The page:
Economists Not Quite So Dismal About U.S. Economy

There's optimism these days among economists regarding the U.S. economy, according to the National Association for Business Economics' Industry Survey, with fully 65 percent of respondents expecting real GDP growth to increase.

There’s a bit of optimism these days among some economists regarding the U.S. economy, according to the latest National Association for Business Economics’ Industry Survey, with fully 65 percent of the respondents expecting real GDP growth to increase more than 2 percent between the fourth quarter of 2011 and the fourth quarter of 2012. This time last year, only 16 percent of NABE survey respondents expected the economy to do even that well—which really isn’t that well, but it’s better than a recession—during the period between the fourth quarter of 2010 and the same quarter in 2011.

An overwhelming majority of the survey respondents, 80 percent, reported unchanged or rising sales and profit margins. Nearly as many, 78 percent, reported unchanged prices, and almost all of the respondents expected either no change in prices or minor price increases of 5 percent or less by their companies in 2012. Over 70 percent of the respondents reported that wages and salaries have remained unchanged. These findings suggest that, for now anyway, the economy is experiencing little in the way of inflation or deflation.

“Surprisingly, a significant share of the respondents are not overly concerned about the impact on their businesses of the European debt crisis, the payroll tax cut, or the Super Committee’s lack of success in developing debt reduction plans,” noted Nayantara Hensel, professor of industry and business at National Defense University, in a statement regarding the survey findings. The NABE is a professional association of business economists and others who use economics in their workplace, and the survey recorded the responds of 63 NABE members late in 2011 and early this year.

IMF chief urges euro-zone “firewall”

The latest buzzword to emerge from the euro-zone crisis is “firewall,” as in, Europe needs bigger firewalls to keep it from giving other major economies bad cases of smoke inhalation from the fires that the EU, ECB, IMF, Germany and France haven’t been able to extinguish. At its heart, a firewall is an entity sufficiently flush enough to lend troubled euro-zone nations enough money to tide them over. That raises the question: What’s the difference between a firewall and a bailout?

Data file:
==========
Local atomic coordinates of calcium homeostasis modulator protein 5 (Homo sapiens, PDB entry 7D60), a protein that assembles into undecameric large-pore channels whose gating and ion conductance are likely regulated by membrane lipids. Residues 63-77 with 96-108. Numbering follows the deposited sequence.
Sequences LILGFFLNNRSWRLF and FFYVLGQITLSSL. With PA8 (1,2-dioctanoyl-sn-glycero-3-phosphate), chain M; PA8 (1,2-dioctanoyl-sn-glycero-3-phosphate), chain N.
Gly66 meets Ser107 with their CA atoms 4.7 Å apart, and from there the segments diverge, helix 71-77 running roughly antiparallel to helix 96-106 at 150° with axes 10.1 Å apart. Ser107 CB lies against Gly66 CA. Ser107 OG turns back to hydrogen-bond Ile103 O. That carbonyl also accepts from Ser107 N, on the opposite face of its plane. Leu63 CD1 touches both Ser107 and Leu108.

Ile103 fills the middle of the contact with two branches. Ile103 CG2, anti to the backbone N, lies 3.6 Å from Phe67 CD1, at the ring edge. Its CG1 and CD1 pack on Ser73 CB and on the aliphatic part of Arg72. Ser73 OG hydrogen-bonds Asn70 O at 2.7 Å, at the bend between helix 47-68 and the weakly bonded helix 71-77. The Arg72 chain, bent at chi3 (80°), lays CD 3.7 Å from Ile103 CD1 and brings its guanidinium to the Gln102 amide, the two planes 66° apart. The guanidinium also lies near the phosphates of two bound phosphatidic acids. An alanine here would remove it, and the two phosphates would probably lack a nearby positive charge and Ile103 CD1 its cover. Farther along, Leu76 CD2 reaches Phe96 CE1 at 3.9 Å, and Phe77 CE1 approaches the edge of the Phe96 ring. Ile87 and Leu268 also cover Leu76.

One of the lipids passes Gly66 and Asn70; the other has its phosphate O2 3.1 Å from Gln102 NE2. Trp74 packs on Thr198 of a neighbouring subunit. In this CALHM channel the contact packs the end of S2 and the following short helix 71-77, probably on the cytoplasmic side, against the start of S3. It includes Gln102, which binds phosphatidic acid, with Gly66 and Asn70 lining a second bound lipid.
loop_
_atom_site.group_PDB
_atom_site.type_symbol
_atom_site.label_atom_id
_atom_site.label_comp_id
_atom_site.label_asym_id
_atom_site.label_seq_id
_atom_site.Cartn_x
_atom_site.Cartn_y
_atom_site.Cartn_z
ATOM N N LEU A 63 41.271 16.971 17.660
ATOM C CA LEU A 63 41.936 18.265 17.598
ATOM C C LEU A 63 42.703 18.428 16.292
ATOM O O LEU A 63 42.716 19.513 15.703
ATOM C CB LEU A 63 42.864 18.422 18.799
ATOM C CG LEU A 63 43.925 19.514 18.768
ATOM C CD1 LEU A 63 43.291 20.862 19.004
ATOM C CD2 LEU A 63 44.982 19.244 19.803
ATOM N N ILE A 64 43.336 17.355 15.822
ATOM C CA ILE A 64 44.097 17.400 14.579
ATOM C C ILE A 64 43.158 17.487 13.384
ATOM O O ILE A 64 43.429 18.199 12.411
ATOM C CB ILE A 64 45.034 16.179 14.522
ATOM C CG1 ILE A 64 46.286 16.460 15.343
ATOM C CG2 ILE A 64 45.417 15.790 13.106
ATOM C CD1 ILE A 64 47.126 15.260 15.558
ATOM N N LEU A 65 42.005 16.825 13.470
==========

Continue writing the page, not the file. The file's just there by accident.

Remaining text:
Christine Lagarde, managing director of the IMF, took up that question in a speech in Berlin on Monday. She used the term “firewall” a number of times during the speech. By contrast, she only used the term “bailout” once, in the context of denying that euro-zone bailouts were really occurring.

When it comes to saving Europe, Lagarde said, “there are three imperatives—stronger growth, larger firewalls and deeper integration.” Specifically, without a larger firewall, “countries like Italy and Spain, that are fundamentally able to repay their debts, could potentially be forced into a solvency crisis by abnormal financing costs…”

And how to build a bigger firewall? More money for her own organization, and “adding substantial real resources to what is currently available by folding the EFSF into the ESM, increasing the size of the ESM, and identifying a clear and credible timetable for making it operational would help greatly.” (The EFSF is the temporary European Financial Stability Fund and the ESM is the still-unrealized permanent European Stability Mechanism; together they would be a really big pot of euros.)

These resources would not, Lagarde stressed, be used to “bail out” European economies, though the difference between bailing out and building a firewall is one of the high-finance subtitles that might be lost on taxpayers in strong euro-zone countries footing the bill. “Any support we provide to euro-area countries must be anchored in a clear policy framework for the entire euro area,” she said. “To safeguard our members’ resources, we have a responsibility to lend into sustainable debt positions. Our role is to catalyze, not indefinitely replace, private financing.”

Oil, Greek bonds remain worrisome

The EU voted on Monday to embargo Iranian oil, following the lead of the United States. Naturally, the move elicited dark mutterings from the Iranians about the closure of the Straits of Hormuz, which is the jugular vein of the international trade in crude oil. In response, the price of oil rose about 1 percent—not a jump of panicky proportions, but maybe a nervous clearing of the throat. Iran has muttered like this before.

Separately on Monday, euro-zone finance ministers put the squeeze on Greek bondholders, who have lately agreed to a “voluntary” 50 percent haircut on their holdings, but were balking at taking less than 4 percent on the newly issued bonds that will replace the existing bonds. The euro-zone ministers are insisting on the low rate, the better to control Greece’s chronic debt problem. They are probably using polite banker language, but are in essence telling the bondholders to get with the program, or risk getting nothing.

Wall Street started off in fine fettle on Monday, but investors were spooked later in the day, only to recover toward the end, with the equities markets close to breaking even. The Dow Jones Industrial Average lost a Lilliputian 11.66 points, or 0.09 percent, as did the Nasdaq. The S&P 500 was down an even smaller 0.05 percent.